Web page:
Think about Politics for a moment. A Conservative government struggling. Divisions in cabinet as plots swirl around Westminster and knives are sharpened as rivals jostle to satisfy long held ambitions. The issue of Europe is high on the agenda causing exasperation and confusion. The economy is still unable to generate anything remotely like a feel-good factor. We have the resignation of cabinet ministers for falling short of the required standards of professional, parliamentary behaviour. There are concerns amongst the general public that the NHS is on the verge of breakdown and that the privatisation of the public sector is serving to enrich the few and leaving the many to pick up the pieces. There exists a resurgent opposition with a populist leader allegedly more in tune with the common man and woman. There is a tangible sense of despair; a concern that society isn’t working and that something has to change.
Were you thinking of 2018 and the recent political scene? Did you picture Theresa May, Carillion, the NHS winter crisis and Brexit? Did you recognise Boris and Gove and think about what might have been on Damian Green’s internet browser? Were you running through fields of wheat or at Glastonbury with Jeremy Corbyn? Or were you thinking of food banks or whether you should have left some spare change with that homeless man or at least gone and bought the poor bloke a coffee from the Starbucks across the street?
Or were you back in the 1990’s? Was it an ailing John Major that you witnessed, shovelling peas around his plate on Spitting Image and getting greyer and greyer by the episode? Did you see a country still debating our future in Europe, contemplating the surrender of the pound and noting the arrival of UKIP on the political landscape? Did you recall Neil Hamilton, Cash for Questions, Jeffrey Archer heading to prison or David Mellor and his Chelsea shirt? There was the re-emergence of the Labour Party under Messrs Smith, Blair and Brown and the prospect of the railways, the Post Office and even the NHS being sold off to the highest bidder at some point in the future. Then there was Black Wednesday in 1992, the Bulger murder in 1993 and the unnerving feeling that things were just not how they were supposed to be.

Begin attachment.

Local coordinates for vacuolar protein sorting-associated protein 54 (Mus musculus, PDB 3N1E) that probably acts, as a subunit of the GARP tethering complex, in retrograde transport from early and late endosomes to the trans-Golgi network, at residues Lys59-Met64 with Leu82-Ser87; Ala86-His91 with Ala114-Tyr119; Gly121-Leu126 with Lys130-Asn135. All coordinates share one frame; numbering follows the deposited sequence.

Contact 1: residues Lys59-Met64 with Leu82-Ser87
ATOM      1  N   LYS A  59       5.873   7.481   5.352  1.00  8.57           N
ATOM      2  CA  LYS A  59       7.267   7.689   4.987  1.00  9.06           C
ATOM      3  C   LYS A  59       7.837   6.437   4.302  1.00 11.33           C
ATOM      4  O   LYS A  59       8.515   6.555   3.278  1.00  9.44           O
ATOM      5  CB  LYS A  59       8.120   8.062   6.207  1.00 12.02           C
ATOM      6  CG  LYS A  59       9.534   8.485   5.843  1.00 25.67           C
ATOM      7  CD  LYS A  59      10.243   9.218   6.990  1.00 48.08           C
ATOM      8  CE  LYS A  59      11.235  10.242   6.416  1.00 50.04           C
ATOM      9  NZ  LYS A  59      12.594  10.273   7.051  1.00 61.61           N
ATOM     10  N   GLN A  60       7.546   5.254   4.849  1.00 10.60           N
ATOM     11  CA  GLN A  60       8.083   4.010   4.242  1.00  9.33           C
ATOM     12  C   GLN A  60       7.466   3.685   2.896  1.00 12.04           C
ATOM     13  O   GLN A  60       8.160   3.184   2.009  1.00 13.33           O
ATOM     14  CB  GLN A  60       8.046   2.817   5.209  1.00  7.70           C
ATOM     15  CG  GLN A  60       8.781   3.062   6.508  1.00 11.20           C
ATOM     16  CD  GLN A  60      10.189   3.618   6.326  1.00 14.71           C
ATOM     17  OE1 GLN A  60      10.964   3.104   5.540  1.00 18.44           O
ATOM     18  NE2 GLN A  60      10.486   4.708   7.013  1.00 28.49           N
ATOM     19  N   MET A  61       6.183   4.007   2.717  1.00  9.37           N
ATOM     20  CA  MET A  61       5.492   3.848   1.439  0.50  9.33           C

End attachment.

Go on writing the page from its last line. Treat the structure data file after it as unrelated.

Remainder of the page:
Perhaps, some of you were back in the early 1960’s with Harold Macmillan and the Etonian gentlemen clique trying desperately to run a nation that was socially leaving the familiar world of austerity and deference behind? The stop-start of the economy and the rejection of De Gaulle as we begged to join the European Economic Community and the Night of the Long Knives where the embattled PM sacked a third of his cabinet in a matter of hours including many of his closest friends and colleagues. A much younger Harold Wilson offering a revived Britain in the white heat of the technological revolution to the accompaniment of a society falling in love with the Fab Four, reading Lady Chatterley’s Lover and entertaining the end of capital punishment and decriminalising homosexuality. Did you think of Profumo and Christine Keeler and that picture of her posing on that chair? Did you experience that feeling again that we could do better and needed something different?
We could go back further but we’ll stop there. We’ll stick to the period of Modern British History that our Sixth Form girls study at A Level. History and Politics runs in cycles, almost as if there are simple routines that are repeated and played out on a nationwide macro scale every couple of decades or so. That should not be surprising; from the moment we wake up, indeed from the moment we are born, life becomes a repetition of certain rules, practices and regimes. It would be ridiculous and somewhat naive for us to think that History and Politics do not tread a similar path. Some would say that through History we learn about the past but I’d like to think it also teaches us about the future.
“They say the next big thing is here, that the revolution’s near, but to me it seems quite clear that it’s all just a little bit of history repeating.”
– Shirley Bassey (with Propellerheads)
“Maybe history wouldn’t have to repeat itself if we listened once in a while.”
– Wynne McLaughlin
Andy Donaldson, Head of History